Network science is a very interdisciplinary domain focusing on understanding the relational nature of various real-world phenomena using for that purpose diverse network models. Commonly, networks consist of smaller, more integrated structures called groups, communities, or clusters. In practice, both the groups and whole networks evolve and change their profiles over time. Hence, their analysis demands advanced computational methods to understand and predict their future behavior. For that reason, group evolution prediction is an essential component of computational network science.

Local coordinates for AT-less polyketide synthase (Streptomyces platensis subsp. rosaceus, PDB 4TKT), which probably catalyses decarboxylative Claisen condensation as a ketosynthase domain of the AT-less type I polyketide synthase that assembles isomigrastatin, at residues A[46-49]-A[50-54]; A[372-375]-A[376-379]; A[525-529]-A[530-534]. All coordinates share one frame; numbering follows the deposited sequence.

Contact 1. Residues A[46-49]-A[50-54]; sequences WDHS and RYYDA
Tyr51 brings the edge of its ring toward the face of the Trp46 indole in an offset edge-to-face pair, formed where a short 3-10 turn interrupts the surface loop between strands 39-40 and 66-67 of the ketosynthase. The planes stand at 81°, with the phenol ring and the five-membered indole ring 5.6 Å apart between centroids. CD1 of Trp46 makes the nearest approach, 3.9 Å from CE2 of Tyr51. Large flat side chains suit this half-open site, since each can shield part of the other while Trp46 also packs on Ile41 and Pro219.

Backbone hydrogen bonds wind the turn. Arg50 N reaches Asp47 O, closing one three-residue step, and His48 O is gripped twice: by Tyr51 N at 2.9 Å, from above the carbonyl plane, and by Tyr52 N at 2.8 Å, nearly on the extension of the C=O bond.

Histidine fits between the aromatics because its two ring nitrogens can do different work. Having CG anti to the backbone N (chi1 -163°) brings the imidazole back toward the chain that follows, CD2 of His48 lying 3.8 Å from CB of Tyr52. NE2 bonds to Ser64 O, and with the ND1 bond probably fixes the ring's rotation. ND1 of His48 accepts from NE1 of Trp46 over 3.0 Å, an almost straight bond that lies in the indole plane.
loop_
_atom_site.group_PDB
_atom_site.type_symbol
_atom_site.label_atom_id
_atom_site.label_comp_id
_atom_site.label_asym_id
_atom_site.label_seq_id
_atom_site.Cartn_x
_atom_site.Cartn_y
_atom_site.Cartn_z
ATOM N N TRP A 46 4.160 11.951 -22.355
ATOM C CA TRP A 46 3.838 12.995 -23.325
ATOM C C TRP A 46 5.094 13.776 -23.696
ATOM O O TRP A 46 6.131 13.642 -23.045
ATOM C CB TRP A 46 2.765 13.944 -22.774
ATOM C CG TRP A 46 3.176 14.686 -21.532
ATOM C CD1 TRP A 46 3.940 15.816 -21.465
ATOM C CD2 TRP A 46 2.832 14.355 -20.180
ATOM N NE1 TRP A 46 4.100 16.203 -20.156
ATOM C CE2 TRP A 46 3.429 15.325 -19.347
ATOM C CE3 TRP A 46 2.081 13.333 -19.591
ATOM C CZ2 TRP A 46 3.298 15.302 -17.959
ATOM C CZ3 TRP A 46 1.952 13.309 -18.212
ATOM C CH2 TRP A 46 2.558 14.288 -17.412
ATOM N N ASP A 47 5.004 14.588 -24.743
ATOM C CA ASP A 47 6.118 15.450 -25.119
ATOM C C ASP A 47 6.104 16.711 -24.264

One of the domains explored by network science are biological networks [14]. Viruses are as old as life on earth. At the same time, they are very young, as they constantly mutate to change their lethal attributes. Influenza, unlike other viruses which are rather stable, evolves much more rapidly [5, 6] and kills up to one million people worldwide every year [7]. We can try to protect ourselves using vaccines. However, the rate of mutation is too rapid to provide an effective cure. What is more, the development of a new drug requires a huge amount of money and lasts from a few to a dozen or so years. Despite these difficulties, new drugs are introduced to the market every year. For example, antagonist drugs (also called blockers) are designed to bind to specific receptors to block the disease’s ability to attach to these particular receptors, thereby immunizing the body to the disease. Unfortunately, diseases react to drugs and eventually mutate, creating a variety that will bind to other receptors. Therefore, we need methods that will be able to track the evolution of the disease, and based on the history of its mutations, will be able to predict the most likely future mutations. To track diseases mutations, we can focus on the group of receptors that it binds to, and observe how such group evolves. Based on the history of changes in the lifetime of this group, we can try to predict what will be the next change. Predicting the direction of the mutation could significantly reduce the amount of time and money needed to study the disease. With such knowledge, we would be able to start preparing the drug in advance and bring it to the market much faster and cheaper.